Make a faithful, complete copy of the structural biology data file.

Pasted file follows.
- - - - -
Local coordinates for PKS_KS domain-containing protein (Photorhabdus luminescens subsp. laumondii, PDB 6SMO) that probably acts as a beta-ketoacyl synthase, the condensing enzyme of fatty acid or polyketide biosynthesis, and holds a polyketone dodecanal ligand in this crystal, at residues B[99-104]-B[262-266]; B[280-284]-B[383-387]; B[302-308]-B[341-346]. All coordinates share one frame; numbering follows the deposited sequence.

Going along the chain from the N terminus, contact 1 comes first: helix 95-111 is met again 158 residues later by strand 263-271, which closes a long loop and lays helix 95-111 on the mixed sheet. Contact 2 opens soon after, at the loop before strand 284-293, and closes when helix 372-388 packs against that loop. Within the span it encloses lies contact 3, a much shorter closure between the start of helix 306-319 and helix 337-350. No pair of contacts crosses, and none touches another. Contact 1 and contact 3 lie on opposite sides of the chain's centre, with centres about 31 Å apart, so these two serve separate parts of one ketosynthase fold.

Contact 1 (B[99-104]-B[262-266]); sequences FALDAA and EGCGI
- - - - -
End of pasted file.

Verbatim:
Local coordinates for PKS_KS domain-containing protein (Photorhabdus luminescens subsp. laumondii, PDB 6SMO) that probably acts as a beta-ketoacyl synthase, the condensing enzyme of fatty acid or polyketide biosynthesis, and holds a polyketone dodecanal ligand in this crystal, at residues B[99-104]-B[262-266]; B[280-284]-B[383-387]; B[302-308]-B[341-346]. All coordinates share one frame; numbering follows the deposited sequence.

Going along the chain from the N terminus, contact 1 comes first: helix 95-111 is met again 158 residues later by strand 263-271, which closes a long loop and lays helix 95-111 on the mixed sheet. Contact 2 opens soon after, at the loop before strand 284-293, and closes when helix 372-388 packs against that loop. Within the span it encloses lies contact 3, a much shorter closure between the start of helix 306-319 and helix 337-350. No pair of contacts crosses, and none touches another. Contact 1 and contact 3 lie on opposite sides of the chain's centre, with centres about 31 Å apart, so these two serve separate parts of one ketosynthase fold.

Contact 1 (B[99-104]-B[262-266]); sequences FALDAA and EGCGI